Acts 15:29

ESV that you abstain from what has been sacrificed to idols, and from blood, and from what has been strangled, and from sexual immorality. If you keep yourselves from these, you will do well. Farewell.”
NIV You are to abstain from food sacrificed to idols, from blood, from the meat of strangled animals and from sexual immorality. You will do well to avoid these things. Farewell.
NASB that you abstain from things sacrificed to idols, from blood, from things strangled, and from acts of sexual immorality; if you keep yourselves free from such things, you will do well. Farewell.'
CSB that you abstain from food offered to idols, from blood, from eating anything that has been strangled, and from sexual immorality. You will do well if you keep yourselves from these things.Farewell."
NLT You must abstain from eating food offered to idols, from consuming blood or the meat of strangled animals, and from sexual immorality. If you do this, you will do well. Farewell.'
KJV That ye abstain from meats offered to idols, and from blood, and from things strangled, and from fornication: from which if ye keep yourselves, ye shall do well. Fare ye well.

What does Acts 15:29 mean?

These are the requirements the leadership of the church in Jerusalem places on Gentile Christians. They are not required for salvation. They are concessions to maintain unity so the Jewish Christians—who still follow the Mosaic law—can feel comfortable in community with Gentiles.

The restriction against eating food sacrificed to idols seems straightforward. Revelation 2:14 says Balaam and Balak enticed the Israelites to not only "whore with the daughters of Moab," but also to eat food sacrificed to Baal (Numbers 25:1–3). The interesting turn is that Paul doesn't strictly enforce this requirement (1 Corinthians 10:25–26). He understands that in cities and towns that are not in Jewish territories, it is difficult to find meat that hasn't been dedicated to a god before it is sold in the market. The equivalent would be like going to Israel and trying to find meat that isn't kosher. In his first letter to the Corinthians, Paul tells the church to abstain from food sacrificed to idols under certain conditions: First, in the presence of someone who had worshiped those idols and still strongly feels that to eat is to worship that idol. Or, in such a way as to make a casual person think you are endorsing the idol's temple. (1 Corinthians 8); Third, when invited to eat by an unbeliever who brags the meat has been sacrificed to an idol (1 Corinthians 10:27–29). In both cases, it is for the conscience of the other person, not because eating the meat is a sin.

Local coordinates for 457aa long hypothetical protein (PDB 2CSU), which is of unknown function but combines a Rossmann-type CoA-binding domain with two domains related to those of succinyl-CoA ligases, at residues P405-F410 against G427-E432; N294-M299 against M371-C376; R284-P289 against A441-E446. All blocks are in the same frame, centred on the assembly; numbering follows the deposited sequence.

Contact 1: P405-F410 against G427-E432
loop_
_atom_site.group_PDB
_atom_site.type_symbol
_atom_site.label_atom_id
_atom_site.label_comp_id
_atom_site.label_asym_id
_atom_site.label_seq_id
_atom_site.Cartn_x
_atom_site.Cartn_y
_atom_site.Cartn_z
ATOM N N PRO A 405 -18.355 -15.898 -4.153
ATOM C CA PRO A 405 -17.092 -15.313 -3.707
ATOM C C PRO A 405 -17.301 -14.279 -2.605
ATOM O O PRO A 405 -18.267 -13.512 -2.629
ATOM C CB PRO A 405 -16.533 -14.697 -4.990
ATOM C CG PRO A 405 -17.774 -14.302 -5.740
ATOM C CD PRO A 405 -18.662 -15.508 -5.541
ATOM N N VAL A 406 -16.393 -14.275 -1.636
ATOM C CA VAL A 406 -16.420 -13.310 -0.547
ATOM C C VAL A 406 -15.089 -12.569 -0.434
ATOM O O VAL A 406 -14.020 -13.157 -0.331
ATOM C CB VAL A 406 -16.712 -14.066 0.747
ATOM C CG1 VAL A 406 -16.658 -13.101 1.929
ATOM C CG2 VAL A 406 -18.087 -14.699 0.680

The restriction on blood started when Noah landed on dry land after the flood (Genesis 9:4). It was reiterated several times in the Mosaic law:
"If any one of the house of Israel or of the strangers who sojourn among them eats any blood, I will set my face against that person who eats blood and will cut him off from among his people. For the life of the flesh is in the blood, and I have given it for you on the altar to make atonement for your souls, for it is the blood that makes atonement by the life. Therefore I have said to the people of Israel, No person among you shall eat blood, neither shall any stranger who sojourns among you eat blood" (Leviticus 17:10–12).
A strangled animal was one that was not properly butchered and still had the blood in the meat. Spartans at the time ate a pork soup with blood in it. The Talmud, the extra laws that the Pharisees followed, states that a Jew isn't to eat more than the volume of an olive of an animal's lifeblood; the blood left mingled into the fibers of meat after proper butchering doesn't count.

Scholars debate today whether the restriction against blood still stands or whether Jesus lifted it (Mark 7:19; Acts 10:9–16; Romans 14:20). It's at least ironic; when pagan citizens of the Roman Empire hear that Christians eat Christ's body and drink His blood during communion, they miss the symbolism and accuse the church of cannibalism.

The restriction against sexual immorality is puzzling if only because it seems redundant. Certainly, the sexual sanctification of Greeks and Romans takes time and significant work by the Holy Spirit, and Paul speaks against sexual sin often (Romans 13:9; 1 Corinthians 6:9–20; 1 Timothy 1:10). It's unclear if the church in Jerusalem is reinforcing the standard or if they're referring to marriage between close relatives, like that of Herod Antipas and his brother's wife Herodias (Mark 6:17).

The council in Jerusalem accomplishes two great feats. It sets standards for how Jews and Gentiles should be able to worship and live together in community. But it also sets the standard for how a multicultural church can respectfully work together. They listen, testify, and argue, and in the end determine the least burdensome requirements (Acts 15:6–20). If Christian leaders and laity take their example, the church can be a peaceful, unified place.
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